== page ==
Google’s In-page Analytics shows users which links get the most attention on any given page, providing valuable information about how site visitors are interacting with the content.
The report shows a user’s live web page and it overlays click data, enumerating the percentage of clicks a particular link or set of links receives. If a page had received 10 clicks over the past month, and a particular link had been clicked on three times, it would have a 30 percent share of the available clicks.
In-page Analytics can provide interesting data about site layout and usage. To get started, you are probably going to want to get a Chrome browser extension and add to your Google Analytics tracking scripts.
The Page Analytics Chrome Extension
Before you can use the Google In-page Analytics report, you are going to need a way to actually access and see the report.
When it was first introduced in 2010, this report resided directly in a Google Analytics report page. You were able to see your live website with click data superimposed over it right there in context of the report. But starting with Internet Explorer 9 and relatively recent versions of Firefox and Chrome, browsers began blocking some forms of mixed content on secure HTTPS pages by default, to prevent certain kinds of malware and data-stealing attacks. As a result, most folks will not be able to view the In-page visual data directly in Google Analytics.
You can still see the report via Google Analytics if you open it in what Google calls “full view.” But there is, perhaps, a better option in the form of Google’s Page Analytics Chrome Extension.
With the extension installed, log into Google Analytics, and navigate to your site, Google will overlay your site’s link data.
Enhanced Link Attribution
As described above, In-page Analytics seeks to measure the percentage of clicks that a page element – like a link, button, or hyperlinked image – receives relative to the total number of clicks for the page for a given date range or segment. When you are first using the report, In-page Analytics does this by looking at the target page at which a link points. Unfortunately, this muddies the data at least a little.
Imagine that you are looking at one of your product category pages, wherein both a picture of the product and the product’s name are linked to the same product detail page. In this example, the product name, which is probably a simple link, and the image would have the identical click percentage. Put another way, you would know what percentage of the clicks on the page lead to the target page, but you would not know if the image was generating more clicks than the link or vice versa.
To get this finer level of detail, Google allows you to add “Enhanced Link Attribution.” This requires updating your Google Analytics tracking code and enabling the feature in Analytics’ Admin tab.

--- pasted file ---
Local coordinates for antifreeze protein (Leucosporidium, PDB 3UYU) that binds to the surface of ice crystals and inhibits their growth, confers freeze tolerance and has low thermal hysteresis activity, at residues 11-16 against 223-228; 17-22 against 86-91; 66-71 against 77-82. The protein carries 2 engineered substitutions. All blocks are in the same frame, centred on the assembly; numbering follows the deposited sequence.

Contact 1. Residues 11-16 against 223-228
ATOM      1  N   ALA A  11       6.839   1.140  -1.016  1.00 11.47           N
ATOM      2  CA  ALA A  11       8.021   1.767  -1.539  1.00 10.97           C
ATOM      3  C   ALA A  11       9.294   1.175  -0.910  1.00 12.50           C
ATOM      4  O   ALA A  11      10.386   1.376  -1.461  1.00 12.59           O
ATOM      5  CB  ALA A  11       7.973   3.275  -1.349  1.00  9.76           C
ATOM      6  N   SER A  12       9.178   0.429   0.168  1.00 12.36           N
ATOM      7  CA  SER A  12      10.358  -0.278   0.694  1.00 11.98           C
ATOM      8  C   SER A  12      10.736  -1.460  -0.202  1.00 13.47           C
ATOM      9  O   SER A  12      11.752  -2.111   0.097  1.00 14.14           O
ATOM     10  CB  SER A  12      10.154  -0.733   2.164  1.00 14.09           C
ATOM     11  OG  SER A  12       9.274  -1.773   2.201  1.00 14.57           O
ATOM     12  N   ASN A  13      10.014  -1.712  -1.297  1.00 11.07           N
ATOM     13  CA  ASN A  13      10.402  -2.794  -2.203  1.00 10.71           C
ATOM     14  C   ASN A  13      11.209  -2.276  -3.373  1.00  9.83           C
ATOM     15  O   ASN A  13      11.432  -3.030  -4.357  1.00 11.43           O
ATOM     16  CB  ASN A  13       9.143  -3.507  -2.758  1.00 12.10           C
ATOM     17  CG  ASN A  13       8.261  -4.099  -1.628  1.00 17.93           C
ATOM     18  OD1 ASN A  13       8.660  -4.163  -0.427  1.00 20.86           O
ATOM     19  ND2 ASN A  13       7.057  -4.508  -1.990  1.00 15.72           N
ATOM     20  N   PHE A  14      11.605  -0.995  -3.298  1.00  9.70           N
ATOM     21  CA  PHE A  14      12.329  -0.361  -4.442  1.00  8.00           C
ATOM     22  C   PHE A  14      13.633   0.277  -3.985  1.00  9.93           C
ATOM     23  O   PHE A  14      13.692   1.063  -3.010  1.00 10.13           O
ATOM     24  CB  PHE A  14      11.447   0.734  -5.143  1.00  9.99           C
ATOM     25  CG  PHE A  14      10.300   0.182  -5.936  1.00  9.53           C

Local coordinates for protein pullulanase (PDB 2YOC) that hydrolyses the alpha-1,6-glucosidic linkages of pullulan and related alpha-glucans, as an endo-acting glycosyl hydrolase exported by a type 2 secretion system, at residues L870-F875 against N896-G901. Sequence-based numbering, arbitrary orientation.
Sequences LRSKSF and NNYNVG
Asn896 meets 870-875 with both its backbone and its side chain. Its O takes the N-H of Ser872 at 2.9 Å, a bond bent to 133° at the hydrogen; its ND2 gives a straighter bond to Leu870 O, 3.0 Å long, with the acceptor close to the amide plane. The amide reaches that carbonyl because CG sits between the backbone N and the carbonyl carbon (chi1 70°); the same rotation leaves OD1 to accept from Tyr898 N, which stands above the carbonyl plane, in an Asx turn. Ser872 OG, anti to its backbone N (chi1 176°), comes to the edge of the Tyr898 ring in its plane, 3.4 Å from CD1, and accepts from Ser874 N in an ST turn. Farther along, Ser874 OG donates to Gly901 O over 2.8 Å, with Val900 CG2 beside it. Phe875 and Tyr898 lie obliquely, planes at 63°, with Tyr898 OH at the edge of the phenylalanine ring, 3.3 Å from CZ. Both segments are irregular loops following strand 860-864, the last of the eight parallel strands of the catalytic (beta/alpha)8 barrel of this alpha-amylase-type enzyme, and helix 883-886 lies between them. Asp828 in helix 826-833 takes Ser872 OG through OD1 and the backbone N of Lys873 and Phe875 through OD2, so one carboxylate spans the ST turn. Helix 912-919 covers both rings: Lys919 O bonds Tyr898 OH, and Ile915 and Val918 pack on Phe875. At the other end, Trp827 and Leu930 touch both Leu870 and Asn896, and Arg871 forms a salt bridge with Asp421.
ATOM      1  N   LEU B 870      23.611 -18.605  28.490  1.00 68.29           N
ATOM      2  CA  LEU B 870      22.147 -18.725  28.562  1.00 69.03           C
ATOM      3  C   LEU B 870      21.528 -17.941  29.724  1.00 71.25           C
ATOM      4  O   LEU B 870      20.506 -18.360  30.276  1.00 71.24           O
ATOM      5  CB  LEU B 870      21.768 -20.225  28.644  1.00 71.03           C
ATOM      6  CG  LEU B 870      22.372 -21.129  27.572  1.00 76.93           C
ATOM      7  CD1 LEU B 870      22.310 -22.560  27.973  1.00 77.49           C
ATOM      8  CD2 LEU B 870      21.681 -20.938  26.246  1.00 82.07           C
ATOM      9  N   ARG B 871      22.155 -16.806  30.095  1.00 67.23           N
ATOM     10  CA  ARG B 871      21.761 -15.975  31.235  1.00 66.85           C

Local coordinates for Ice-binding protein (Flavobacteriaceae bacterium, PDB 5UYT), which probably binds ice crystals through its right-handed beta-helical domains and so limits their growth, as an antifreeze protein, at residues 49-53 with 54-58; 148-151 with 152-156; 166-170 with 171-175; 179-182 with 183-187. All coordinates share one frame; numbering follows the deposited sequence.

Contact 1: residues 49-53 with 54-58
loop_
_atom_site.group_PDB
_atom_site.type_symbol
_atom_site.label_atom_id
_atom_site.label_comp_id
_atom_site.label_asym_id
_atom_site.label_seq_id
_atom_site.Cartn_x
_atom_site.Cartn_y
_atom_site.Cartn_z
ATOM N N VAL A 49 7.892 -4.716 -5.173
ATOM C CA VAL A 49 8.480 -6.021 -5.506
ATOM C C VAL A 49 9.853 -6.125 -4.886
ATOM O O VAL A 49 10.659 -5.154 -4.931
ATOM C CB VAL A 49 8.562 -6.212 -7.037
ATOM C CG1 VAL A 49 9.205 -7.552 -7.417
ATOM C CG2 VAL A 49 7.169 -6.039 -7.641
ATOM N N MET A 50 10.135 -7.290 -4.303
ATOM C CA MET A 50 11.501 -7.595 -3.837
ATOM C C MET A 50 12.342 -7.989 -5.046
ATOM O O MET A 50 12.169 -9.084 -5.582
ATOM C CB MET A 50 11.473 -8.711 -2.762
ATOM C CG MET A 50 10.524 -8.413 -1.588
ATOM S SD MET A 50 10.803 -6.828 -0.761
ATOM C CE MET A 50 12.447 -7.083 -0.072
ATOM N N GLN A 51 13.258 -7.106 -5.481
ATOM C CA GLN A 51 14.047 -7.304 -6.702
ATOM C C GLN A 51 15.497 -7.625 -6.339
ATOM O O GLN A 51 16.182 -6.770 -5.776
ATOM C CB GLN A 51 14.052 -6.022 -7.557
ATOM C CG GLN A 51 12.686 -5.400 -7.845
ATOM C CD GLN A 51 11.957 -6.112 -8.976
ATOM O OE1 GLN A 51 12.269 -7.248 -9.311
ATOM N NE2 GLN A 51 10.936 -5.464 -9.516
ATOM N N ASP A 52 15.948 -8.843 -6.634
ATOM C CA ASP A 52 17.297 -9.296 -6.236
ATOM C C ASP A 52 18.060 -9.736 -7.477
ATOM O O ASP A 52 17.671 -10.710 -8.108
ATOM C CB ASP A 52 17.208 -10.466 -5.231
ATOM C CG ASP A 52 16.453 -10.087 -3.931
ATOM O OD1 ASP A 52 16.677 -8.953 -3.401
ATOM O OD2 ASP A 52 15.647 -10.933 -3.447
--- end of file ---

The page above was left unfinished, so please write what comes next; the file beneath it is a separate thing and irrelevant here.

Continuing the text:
Google has a good explanation of how to install Enhanced Link Attribution, and that tutorial is summarized here.
First, update your Google Analytics tracking code. For analytics.js, use the following, wherein “ga(‘require’, ‘linkid’, ‘linkid.js’);” is what you are adding.
ga('require', 'linkid', 'linkid.js');
For ga.js, your completed code will look rather like the following, wherein the line “var pluginUrl = ‘//www.google-analytics.com/plugins/ga/inpage_linkid.js’;” and the line “_gaq.push([‘_require’, ‘inpage_linkid’, pluginUrl]);” are what you will add.
var _gaq = _gaq || ;
var pluginUrl = '//www.google-analytics.com/plugins/ga/inpage_linkid.js';
_gaq.push(['_require', 'inpage_linkid', pluginUrl]);
Next open Google Analytics and navigate to the Admin tab. That tab should be divided into three columns, one each for Account, Property, and View. Under the Property section, select Property Settings.
When the Property Settings pane is displayed, locate the In-page Analytics section and simply toggle the switch on. For this feature to be its most effective, add a unique “id” attribute to each of the links on your page.
Using the Report to Find Link Performance
The Google In-page Analytics report is, perhaps, best used to understand how individual page elements are performing. To make this point, consider this example from a site’s navigation with the percentage of clicks shown (in orange).
The merchant has several category links in the red portion of the navigation, and presumably, the merchant was expecting those categories on the far left of the page to be the most important, and in fact, the first category link (“Farm & Ranch”) is getting a respectable 4.4 percent of the available clicks for the time period.
Interestingly, the merchant has also included a “More” link that shows a drop down menu with a few additional product categories. This “More” link is, incredibly, earning 17 percent of the clicks.
This is a strong indicator that there are some product categories that should be exposed on the navigation, since shoppers are going and looking — rather specifically — for more options.
Like most Google Analytics reports, In-page analytics can show data for custom date ranges or restrict data to a particular segment, such as visitors who converted or visitors that came from site referrals.